But if the innumerable physical details of the trade can be learned by constant, steady repetition, how does one obtain a grasp of the finer points of wine and food—a body of knowledge it takes many waiters years to acquire? (To say nothing of the rationale behind Garg’s brand of French-Indian fusion.) For this, Coldren is asking the staff to rely on intensive study. The method by which a duck’s liver is fattened. The region where Sauternes is produced. The origin of pistachios.

In an effort to lighten the force-feeding of arcane information, Coldren has come up with a handy mnemonic—wines as celebrities. “Who do you want in the room with a French-bean and apple salad?” Answer: Michelle Pfeiffer (a white Burgundy, full of sophistication and reserve). Pamela Anderson is an American chardonnay: young, immature, and lacking finesse.

As opening night approaches, the staff, though eager, appears anxious. Three-inch-thick binders sit open on their laps. Coldren has supplied them with a page of “one-liners,” concise descriptions of the food that are meant to sound natural and conversational. The servers are still struggling with definitions. Garam masala? Rose-petal marmalade? Brioche? And all this just for a single item—the foie-gras sandwich.

Someone tries describing a dish that includes mango.

Coldren interrupts, playing the part of a clueless customer to the hilt: “What’s mango? Is it like an orange?”

“No, it’s—”

Coldren hangs his head in mock mortification. “Ah, no. I’m dumb. I’m an idiot.”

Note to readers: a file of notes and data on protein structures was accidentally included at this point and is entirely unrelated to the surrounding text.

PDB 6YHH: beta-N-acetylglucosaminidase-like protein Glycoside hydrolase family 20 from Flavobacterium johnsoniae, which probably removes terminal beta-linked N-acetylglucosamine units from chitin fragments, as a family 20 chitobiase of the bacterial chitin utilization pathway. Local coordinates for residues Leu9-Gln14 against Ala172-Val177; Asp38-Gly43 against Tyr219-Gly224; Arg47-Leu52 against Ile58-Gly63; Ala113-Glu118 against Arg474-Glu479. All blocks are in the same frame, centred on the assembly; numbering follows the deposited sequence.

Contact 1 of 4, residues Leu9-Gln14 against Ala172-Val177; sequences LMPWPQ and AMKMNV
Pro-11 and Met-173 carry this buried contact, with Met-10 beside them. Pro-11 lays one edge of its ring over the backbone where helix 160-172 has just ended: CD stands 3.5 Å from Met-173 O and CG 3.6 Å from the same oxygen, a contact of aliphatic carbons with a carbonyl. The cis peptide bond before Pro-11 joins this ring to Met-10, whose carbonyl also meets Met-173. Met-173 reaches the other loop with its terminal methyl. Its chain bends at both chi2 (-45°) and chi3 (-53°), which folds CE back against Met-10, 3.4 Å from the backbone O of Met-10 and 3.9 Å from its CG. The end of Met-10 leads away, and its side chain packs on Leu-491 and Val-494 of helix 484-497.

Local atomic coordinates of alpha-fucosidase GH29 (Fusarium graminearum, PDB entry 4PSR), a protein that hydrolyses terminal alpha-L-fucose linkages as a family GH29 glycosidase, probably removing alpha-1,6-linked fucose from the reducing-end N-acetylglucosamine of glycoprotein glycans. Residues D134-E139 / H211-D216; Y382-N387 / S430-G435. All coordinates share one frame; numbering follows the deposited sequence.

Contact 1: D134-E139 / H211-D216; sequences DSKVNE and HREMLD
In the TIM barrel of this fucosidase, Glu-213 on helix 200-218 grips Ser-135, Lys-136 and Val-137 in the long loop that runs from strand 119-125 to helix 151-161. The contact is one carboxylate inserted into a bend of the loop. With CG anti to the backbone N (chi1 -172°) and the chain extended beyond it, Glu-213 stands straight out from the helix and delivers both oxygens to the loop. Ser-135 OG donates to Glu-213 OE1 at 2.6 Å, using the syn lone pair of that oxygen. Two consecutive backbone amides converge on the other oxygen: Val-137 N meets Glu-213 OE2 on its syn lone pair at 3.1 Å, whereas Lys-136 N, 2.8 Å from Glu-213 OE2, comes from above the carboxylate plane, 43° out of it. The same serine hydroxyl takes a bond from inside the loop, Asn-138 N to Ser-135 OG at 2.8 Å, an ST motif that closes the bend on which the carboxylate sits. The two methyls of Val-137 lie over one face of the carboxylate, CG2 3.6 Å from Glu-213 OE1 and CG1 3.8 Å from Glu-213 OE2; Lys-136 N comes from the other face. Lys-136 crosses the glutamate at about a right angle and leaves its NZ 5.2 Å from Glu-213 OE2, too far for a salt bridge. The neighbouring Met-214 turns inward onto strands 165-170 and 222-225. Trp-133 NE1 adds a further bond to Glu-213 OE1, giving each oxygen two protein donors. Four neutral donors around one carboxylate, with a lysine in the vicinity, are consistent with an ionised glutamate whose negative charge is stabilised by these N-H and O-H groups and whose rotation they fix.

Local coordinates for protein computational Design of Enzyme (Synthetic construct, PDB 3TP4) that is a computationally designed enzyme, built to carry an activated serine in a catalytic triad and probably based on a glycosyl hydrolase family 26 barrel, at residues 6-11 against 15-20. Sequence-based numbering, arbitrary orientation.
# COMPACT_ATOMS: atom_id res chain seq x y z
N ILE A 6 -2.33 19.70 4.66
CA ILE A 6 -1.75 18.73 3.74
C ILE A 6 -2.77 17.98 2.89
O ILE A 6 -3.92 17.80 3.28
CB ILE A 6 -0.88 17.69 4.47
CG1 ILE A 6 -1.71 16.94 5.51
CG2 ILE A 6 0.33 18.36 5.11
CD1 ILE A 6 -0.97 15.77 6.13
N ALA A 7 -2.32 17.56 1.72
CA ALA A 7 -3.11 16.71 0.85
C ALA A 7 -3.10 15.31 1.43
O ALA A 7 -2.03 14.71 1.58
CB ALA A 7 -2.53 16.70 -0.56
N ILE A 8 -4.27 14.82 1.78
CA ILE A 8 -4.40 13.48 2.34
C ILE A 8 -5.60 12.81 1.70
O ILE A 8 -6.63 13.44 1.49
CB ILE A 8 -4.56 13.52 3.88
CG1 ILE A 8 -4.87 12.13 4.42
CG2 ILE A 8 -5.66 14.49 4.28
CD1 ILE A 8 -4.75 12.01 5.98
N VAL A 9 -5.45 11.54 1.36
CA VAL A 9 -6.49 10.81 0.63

The word to use instead? “Actually.” A clarification, with no insinuation of ignorance. In other words, no bruise.

A week later, Coldren strides through the main dining room, rubbing his hands together in anticipation of the crucial lesson he’s about to lay on his unsuspecting charges. He’s in full Higgins mode. In two days, the restaurant will host an opening-night party. He’s gathered his front and back waiters for a demonstration.

“Katie?”

Katie Albright, in a pink sweater and black tights, emerges from the wings. A dance instructor at Salon Bleu, she picks up a face plate and glides across the room toward the table. She leans forward, bends deeply at the waist, and lifting her left leg up behind her, sets the disc down. The staff responds to Katie with nervous, excited laughter.

Coldren summons one of the bartenders. “Walk across the room, turn, and stop.” She does. An ordinary walk. Albright goes next. Slowly, surely, she eases herself across the floor, then pirouettes.

The lesson winds down, but not before Coldren pulls back waiter Al Sanclemente from the crowd. Sanclemente’s previous experience was at a Bertucci’s. He wears cornrows and baggy jeans. If the drills in nonverbal communication seemed odd to him—“Before, I’d be like, ‘Yo! Over here!’”—then this session with the dancer is downright surreal. He slumps forward as he stands waiting.

“Can you fix him?” Coldren asks Albright.

A few minutes later, Sanclemente—his shoulders back, his center of gravity lowered, his head fixed at a point in the distance—pronounces himself “floating.”

Two nights later, Garg introduces the staff to his cooking. A dish arrives—a single portion intended to serve 20 or 30 people. The servers pounce on it like vultures plucking at carrion. It’s the same with each new dish, and the frenzy continues for more than an hour. There is no synchronicity, no choreography. No Michelle Pfeiffer, no Pamela Anderson, at this party. After weeks of study and preparation, it seems a paltry reward.

Opening night comes and goes. The first month passes into the second. The dining room rings out nightly in a chorus of “actually”s. The jostling subsides. The dishes don’t sound so labored coming off the tongue. The staff is learning to feed not just one fantasy, but two. It’s bruising work.

IndeBleu, 707 G St. NW, (202) 333-2538.

—Todd Kliman

Eatery tips? Food pursuits? Send suggestions to hungry@washcp.com. Or call (202) 332-2100, x322.